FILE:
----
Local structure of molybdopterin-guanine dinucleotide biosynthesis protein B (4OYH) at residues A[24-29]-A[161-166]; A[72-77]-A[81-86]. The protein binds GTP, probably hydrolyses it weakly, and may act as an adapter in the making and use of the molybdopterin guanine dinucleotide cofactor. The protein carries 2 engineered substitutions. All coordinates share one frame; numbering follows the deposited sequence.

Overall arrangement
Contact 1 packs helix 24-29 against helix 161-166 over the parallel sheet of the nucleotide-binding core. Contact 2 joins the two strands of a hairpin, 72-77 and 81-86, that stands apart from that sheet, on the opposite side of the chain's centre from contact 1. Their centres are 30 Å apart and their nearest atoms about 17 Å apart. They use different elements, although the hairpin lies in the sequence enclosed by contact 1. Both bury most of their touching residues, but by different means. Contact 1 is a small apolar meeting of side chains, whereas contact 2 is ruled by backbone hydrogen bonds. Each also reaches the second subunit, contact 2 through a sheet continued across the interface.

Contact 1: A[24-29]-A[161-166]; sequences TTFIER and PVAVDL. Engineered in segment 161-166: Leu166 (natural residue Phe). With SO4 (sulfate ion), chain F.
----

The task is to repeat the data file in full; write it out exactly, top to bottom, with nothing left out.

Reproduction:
Local structure of molybdopterin-guanine dinucleotide biosynthesis protein B (4OYH) at residues A[24-29]-A[161-166]; A[72-77]-A[81-86]. The protein binds GTP, probably hydrolyses it weakly, and may act as an adapter in the making and use of the molybdopterin guanine dinucleotide cofactor. The protein carries 2 engineered substitutions. All coordinates share one frame; numbering follows the deposited sequence.

Overall arrangement
Contact 1 packs helix 24-29 against helix 161-166 over the parallel sheet of the nucleotide-binding core. Contact 2 joins the two strands of a hairpin, 72-77 and 81-86, that stands apart from that sheet, on the opposite side of the chain's centre from contact 1. Their centres are 30 Å apart and their nearest atoms about 17 Å apart. They use different elements, although the hairpin lies in the sequence enclosed by contact 1. Both bury most of their touching residues, but by different means. Contact 1 is a small apolar meeting of side chains, whereas contact 2 is ruled by backbone hydrogen bonds. Each also reaches the second subunit, contact 2 through a sheet continued across the interface.

Contact 1: A[24-29]-A[161-166]; sequences TTFIER and PVAVDL. Engineered in segment 161-166: Leu166 (natural residue Phe). With SO4 (sulfate ion), chain F.